A Dissident's Legacy
America lost one of its best friends late last month when Soviet-era dissident Vladimir Bukovsky died at 76 in Cambridge, England. The notoriously stubborn writer and non-violent activist inspired other dissidents by example, enduring a total of 12 years in phony psychiatric hospitals, prison and labor camps in the 1960’s and 70’s for speaking out against the tyrannical state. In spite of the harsh punishment he endured, Bukovsky successfully leaked secret documents to the West that exposed the Soviet practice of falsely declaring dissidents to be mentally ill—including himself.
Bukovksy made history upon his release to the UK in 1976, meeting with President Carter (who banned photographs to avoid outraging the Kremlin) and writing his masterful memoir "To Build a Castle", which landed him on Good Morning America and other national media. Beyond his warnings of Soviet treachery, he inspired others with his integrity. “We didn't arise as a political movement,” he said in 2014. “We were a moral movement. Our basic impulse was not to transform Russia, but simply not to be a participant in crime.”
In the 1980’s, Bukovsky informally advised Ronald Reagan and Margaret Thatcher not to trust the conciliatory overtures of General Secretary Gorbachev. He warned that covert Soviet influence and outright collusion were everywhere in the West, from campaigns for nuclear disarmament to deals with the devil next door being sought by European leaders. After the USSR collapsed in 1991, he was invited back to Moscow by an admiring President Yeltsin to assist in a courtroom battle with former members of the Communist Party.
Unknown to Yeltsin, when Bukovsky returned to Moscow, he had another daring plan up his sleeve. Telling Yeltsin he needed access to top-secret Kremlin archives to prepare for the courtroom, Bukovsky used a Japanese portable scanner (which no one recognized) to openly copy thousands of pages of documents—meeting notes, requests for aid and action orders from the Central Committee for covert operations.
Back in England, he painstakingly assembled a lengthy new book, "Judgment in Moscow", which used excerpts from the secret files to tell the story of decades of Soviet subterfuge, internal crises and strife, and most strikingly, talks with Western leaders and media who sought to gain favor with Moscow. The book’s title alluded to the 1961 film "Judgment at Nuremberg", which portrayed the trials against former Nazi leaders for crimes against humanity. Bukovksy insisted that without a similar trial for Russia’s communists, the temporarily-defeated Communists would simply rebrand themselves as egalitarians and capitalists. The same crew would then return to totalitarian rule, Godless in theory and heartless in practice.
In short, Bukovsky saw Putin coming from day one.
Despite his worldwide reputation as a man of integrity and a tireless member of groups such as the Human Rights Foundation, Bukovsky’s book hit a wall. It was published in Russian, French and several other languages, but publishers in the United States and UK balked at putting their imprint on an English translation.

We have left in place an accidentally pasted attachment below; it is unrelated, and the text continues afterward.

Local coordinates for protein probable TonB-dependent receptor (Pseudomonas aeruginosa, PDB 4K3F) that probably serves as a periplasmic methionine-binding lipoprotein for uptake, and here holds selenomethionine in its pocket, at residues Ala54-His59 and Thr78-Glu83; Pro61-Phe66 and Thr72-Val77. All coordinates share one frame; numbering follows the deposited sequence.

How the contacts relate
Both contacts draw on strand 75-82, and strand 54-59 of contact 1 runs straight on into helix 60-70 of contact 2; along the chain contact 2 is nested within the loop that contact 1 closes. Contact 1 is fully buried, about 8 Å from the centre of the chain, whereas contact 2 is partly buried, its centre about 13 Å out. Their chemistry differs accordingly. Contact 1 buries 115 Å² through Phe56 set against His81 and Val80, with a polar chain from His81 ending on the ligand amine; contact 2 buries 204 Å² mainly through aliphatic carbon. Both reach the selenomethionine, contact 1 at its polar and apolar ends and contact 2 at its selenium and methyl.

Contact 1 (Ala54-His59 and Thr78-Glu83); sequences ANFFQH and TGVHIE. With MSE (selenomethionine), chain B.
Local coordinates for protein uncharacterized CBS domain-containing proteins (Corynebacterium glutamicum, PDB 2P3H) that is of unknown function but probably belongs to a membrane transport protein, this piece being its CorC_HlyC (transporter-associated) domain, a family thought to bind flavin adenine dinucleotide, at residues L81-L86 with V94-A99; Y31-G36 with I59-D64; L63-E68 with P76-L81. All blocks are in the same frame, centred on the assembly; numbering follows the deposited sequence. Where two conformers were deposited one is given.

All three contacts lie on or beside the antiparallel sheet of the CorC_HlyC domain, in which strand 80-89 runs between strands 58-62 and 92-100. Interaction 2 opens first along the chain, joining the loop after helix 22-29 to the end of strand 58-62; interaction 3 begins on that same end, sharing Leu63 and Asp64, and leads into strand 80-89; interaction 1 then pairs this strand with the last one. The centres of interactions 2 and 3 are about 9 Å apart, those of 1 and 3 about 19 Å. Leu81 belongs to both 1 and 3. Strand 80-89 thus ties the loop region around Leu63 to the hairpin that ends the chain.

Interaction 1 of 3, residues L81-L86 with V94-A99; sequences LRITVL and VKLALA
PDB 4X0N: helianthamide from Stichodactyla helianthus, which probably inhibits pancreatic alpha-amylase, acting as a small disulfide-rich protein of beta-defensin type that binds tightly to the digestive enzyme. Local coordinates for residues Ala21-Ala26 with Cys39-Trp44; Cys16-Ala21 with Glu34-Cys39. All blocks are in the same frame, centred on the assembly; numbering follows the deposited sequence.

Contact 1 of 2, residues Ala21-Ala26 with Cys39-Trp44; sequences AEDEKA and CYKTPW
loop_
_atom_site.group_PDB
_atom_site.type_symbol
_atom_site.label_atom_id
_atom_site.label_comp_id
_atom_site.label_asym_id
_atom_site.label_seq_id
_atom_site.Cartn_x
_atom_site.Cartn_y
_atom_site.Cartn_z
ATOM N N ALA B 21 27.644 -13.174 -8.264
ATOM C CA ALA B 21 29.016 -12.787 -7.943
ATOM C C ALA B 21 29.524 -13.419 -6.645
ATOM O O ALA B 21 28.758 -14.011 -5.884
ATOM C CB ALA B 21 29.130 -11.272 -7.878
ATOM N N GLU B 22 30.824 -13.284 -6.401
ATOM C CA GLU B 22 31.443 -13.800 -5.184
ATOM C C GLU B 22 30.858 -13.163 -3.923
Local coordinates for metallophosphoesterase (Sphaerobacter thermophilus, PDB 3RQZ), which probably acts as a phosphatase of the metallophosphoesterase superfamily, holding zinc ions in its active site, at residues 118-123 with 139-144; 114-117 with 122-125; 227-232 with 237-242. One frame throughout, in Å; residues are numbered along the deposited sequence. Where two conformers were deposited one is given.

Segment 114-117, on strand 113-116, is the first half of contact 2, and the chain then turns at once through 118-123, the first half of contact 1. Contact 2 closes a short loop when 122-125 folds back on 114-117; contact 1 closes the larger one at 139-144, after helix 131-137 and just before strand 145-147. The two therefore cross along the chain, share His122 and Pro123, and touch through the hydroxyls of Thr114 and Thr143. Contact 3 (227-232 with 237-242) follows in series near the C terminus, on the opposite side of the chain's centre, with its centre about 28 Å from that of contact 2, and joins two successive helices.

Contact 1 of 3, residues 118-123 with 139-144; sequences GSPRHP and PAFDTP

It was one of Bukovsky’s lifelong themes that while dissidents in Russia were willing to do hard prison time for publishing pamphlets, Westerners were only adamant about their morals and truths as long as their jobs, careers and personal comforts weren’t at risk. This, he wrote, was why publishers drew the line at a book that used Communist Party documents to accuse Western politicians of the era, including US Secretary of State Cyrus Vance, of catering to Moscow’s interests. The book also included classified reports from inside the Kremlin that claimed an American TV network and a famous filmmaker had both agreed to make documentaries whose every frame would be approved by the Central Committee.
It didn’t help that, to most Western media professionals, Vladimir Bukovsky was an embarrassing right-winger. He was openly friendly with Margaret Thatcher and others who aided his work assembling "Judgment", and in later years with the pro-Brexit advocates in Britain’s UKIP. He was charged in 2016 with possession of child pornography, appalling to say the least, but a standard KGB tactic that continues in Russia today. The case was eventually stayed indefinitely.
Yet that same year, as a small team of volunteers began preparing a new English translation of "Judgment in Moscow", Bukovsky’s basic premise—that you never know which of your leaders is working a deal with Moscow—was suddenly no longer dismissed as a crazy conspiracy theory. Nor was his claim that American media moguls will set their consciences and national interests aside if it’s good for ratings.
Vladimir Bukovsky is gone, but his legacy shouldn’t end with his final sentence in "Judgment in Moscow", “I did all I could.” He set an example for the rest of us: No one chooses to be a dissident. Instead, it happens to people who simply can’t live a lie anymore. “With his back to the wall, a man cannot sacrifice a part of himself, cannot split himself up,” he wrote forty years ago. “And an astonishing thing happens. In fighting to preserve his integrity, he is simultaneously fighting for his people.” His call to action is simple: Do what you can to preserve your own self-respect. You’ll know in your heart what that is.
Paul Boutin is the Executive Editor of Ninth of November Press.